The Cross Curricular Coding (C3) programme offers a variety of topics to get students engaging in Computer Science activities across a range of subjects. The programme begins with Computational Thinking, then progresses to include programming through Scratch, Python and Greenfoot integrating Chemistry, Mathematics and Biology respectively. Wider topics are then available to choose from such as Cryptography; Technology Ethics and the Future; Machine Learning and more.
This Programme Guide provides information about each of the workshops within this programme and how to get involved!
In this workshop, pupils will be looking at the concept of Computational Thinking and applying it to solve problems and simulate real-world sequences in Scratch.
This workshop develops students’ knowledge of ecosystems, in particular, the food chain. Students then develop their knowledge on the Java-based Greenfoot environment by producing a game which is a simulation of an ecosystem.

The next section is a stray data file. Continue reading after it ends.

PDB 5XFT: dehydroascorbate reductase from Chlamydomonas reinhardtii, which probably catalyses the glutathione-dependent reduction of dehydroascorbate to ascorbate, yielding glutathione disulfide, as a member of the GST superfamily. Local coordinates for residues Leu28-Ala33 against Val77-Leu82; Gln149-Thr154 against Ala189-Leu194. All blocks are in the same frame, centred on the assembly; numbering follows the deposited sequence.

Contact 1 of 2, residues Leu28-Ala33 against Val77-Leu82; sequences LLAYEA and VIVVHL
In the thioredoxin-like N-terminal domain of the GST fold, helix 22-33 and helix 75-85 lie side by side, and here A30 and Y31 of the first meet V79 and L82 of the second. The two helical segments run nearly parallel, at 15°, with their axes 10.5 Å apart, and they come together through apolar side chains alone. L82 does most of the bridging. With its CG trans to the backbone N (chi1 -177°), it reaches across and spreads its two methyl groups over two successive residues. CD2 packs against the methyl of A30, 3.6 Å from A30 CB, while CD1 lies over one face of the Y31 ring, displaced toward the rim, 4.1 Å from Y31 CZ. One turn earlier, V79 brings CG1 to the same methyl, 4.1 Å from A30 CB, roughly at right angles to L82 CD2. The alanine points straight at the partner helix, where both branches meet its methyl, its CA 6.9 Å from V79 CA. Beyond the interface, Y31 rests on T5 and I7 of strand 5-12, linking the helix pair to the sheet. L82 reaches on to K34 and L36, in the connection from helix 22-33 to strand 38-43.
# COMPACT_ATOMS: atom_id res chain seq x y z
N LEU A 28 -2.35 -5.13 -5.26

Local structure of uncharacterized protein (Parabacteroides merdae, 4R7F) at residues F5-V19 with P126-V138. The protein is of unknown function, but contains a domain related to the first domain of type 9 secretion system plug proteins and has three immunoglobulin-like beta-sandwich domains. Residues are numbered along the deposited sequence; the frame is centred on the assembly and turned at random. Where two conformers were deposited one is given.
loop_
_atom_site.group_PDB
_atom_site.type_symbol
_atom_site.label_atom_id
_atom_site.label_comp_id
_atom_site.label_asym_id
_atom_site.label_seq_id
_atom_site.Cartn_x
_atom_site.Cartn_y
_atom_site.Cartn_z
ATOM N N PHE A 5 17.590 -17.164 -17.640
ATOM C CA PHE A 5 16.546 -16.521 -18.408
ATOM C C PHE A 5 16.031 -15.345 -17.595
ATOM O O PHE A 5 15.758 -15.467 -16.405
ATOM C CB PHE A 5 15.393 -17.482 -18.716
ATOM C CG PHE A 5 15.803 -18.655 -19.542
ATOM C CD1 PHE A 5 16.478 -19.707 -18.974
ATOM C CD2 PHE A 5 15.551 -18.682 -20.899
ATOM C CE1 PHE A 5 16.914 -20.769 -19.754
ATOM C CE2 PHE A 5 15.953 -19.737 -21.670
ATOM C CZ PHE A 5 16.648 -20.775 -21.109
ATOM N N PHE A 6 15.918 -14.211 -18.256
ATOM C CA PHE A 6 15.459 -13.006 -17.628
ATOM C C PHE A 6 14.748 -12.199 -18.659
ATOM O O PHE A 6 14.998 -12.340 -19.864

This workshop develops students’ knowledge of programming, focusing on Python. With the help of Turtle library, students will strengthen their understanding of geometry and learn how to program various shapes using the Python.
This workshop will develop pupils’ knowledge of atoms and molecules and their behaviour as well as using Scratch to model different states of matter and simple chemical reactions. Resources coming soon!
This workshop introduces students to cryptographic techniques used both in ancient history and during the modern era. By understanding and implementing these techniques, students will strengthen their logical thinking and mathematics skills.
This workshop focuses on the evolution of technology, ethical issues surrounding technology and future developments. Students will build electronic circuits replicating smart lights and use LEGO Mindstorms to imitate autonomous vehicles whilst considering ethical concerns.
This workshop develops students’ understanding of what Machine Learning is. Students develop their knowledge regarding appropriate and non- appropriate data when training a machine. Students will implement their own Machine Learning Scratch game. Resources coming soon!